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Study: The Key to Unlocking Your Creativity is a Social Media Fast

Study: The Key to Unlocking Your Creativity is a Social Media Fast

Millions turn to social media or binge-watching shows (or both) to “cure” their boredom, but a new study found that being bored is actually be a good for you.

While its understandable to want to stay entertained and occupied, research suggests that taking time to be bored can be a critical part of improving our mental health. When we fill our day with doomscrolling social media or binge-watching shows, we close our minds off from creative thinking and exploring new activities.

“This research has given us a window to understand how the ‘always-on’, 24/7 culture and devices that promise an abundance of information and entertainment may be fixing our superficial boredom but are actually preventing us from finding more meaningful things,” said Dr. Timothy Hill, co-author of the study, in a university release.

“Those who engage in ‘digital detoxes’ may well be on the right path,” Hill continued. “The problem we observed was that social media can alleviate superficial boredom but that distraction sucks up time and energy, and may prevent people progressing to a state of profound boredom, where they might discover new passions.”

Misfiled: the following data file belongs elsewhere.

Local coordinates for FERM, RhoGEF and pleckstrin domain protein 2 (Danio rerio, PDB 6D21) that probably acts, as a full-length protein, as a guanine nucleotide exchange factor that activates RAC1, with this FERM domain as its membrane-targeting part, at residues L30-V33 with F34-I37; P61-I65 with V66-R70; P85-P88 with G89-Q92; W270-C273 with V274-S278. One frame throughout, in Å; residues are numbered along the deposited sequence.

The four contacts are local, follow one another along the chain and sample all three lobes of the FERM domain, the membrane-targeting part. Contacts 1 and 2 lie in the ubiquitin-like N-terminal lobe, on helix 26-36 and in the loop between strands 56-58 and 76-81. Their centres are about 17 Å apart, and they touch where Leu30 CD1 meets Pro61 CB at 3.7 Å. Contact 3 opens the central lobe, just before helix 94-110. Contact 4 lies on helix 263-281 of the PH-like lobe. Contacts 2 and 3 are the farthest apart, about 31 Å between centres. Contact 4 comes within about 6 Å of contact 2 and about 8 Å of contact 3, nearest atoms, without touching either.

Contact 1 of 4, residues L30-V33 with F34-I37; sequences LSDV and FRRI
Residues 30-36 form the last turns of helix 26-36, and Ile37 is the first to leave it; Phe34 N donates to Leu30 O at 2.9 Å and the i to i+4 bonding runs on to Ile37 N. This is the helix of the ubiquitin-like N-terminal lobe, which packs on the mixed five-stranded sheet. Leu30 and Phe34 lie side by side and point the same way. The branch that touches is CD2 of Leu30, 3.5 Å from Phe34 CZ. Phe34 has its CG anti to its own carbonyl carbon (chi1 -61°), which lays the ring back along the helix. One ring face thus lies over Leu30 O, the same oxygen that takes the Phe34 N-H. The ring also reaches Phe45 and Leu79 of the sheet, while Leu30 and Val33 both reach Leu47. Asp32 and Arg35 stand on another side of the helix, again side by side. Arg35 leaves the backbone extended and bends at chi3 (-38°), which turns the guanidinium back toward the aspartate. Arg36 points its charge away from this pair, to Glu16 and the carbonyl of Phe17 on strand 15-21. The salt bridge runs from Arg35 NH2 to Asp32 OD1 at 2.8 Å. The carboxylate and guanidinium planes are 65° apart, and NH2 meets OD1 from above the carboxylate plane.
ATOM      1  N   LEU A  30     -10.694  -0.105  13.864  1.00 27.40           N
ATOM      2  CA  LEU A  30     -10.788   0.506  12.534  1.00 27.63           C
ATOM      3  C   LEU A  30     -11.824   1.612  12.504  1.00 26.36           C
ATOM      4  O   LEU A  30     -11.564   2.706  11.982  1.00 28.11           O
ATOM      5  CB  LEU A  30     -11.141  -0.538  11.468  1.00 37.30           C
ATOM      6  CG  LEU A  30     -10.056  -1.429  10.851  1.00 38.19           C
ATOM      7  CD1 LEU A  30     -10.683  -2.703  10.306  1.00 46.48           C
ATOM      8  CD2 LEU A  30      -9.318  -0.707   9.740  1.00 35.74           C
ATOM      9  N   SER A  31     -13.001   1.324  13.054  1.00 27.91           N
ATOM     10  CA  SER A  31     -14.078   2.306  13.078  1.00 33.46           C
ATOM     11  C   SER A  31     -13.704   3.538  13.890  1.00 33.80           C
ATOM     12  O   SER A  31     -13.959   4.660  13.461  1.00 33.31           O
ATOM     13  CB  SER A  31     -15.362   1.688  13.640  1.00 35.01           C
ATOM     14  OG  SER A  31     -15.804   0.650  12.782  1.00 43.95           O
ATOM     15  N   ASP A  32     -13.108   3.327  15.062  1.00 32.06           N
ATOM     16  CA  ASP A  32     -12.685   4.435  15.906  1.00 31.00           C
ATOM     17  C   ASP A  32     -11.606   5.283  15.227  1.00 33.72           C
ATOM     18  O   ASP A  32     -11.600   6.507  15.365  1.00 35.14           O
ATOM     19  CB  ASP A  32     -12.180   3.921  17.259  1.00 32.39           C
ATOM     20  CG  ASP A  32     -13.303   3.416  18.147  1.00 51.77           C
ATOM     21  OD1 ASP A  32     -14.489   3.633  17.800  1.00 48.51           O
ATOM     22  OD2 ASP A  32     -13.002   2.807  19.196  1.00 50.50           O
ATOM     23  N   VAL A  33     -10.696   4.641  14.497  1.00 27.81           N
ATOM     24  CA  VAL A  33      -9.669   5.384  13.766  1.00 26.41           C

Hill and his co-authors pointed to the pandemic as an example of creativity flourishing. Stuck at home with no where to go, millions of people turned to new hobbies and discovered passions in their boredom. Instead of passing the time scrolling through their phones or their Netflix queue, people allowed themselves to explore myriad creative opportunities.

The study, conducted by the University of Bath School of Management and Trinity College in Dublin, determined there are two levels of boredom: superficial and profound. Superficial boredom is the most common variety, and can be described as a feeling of restlessness. We often seek temporary distractions from everyday life in these moments, such as scrolling through social media on our phones.

Profound boredom, however, is a much deeper experience. It comes from an abundance of uninterrupted time spent in relative solitude, and can cause us to question our sense of self and our existence. Though it may not sound particularly pleasant, it has the potential to lead to more creative thinking and activity

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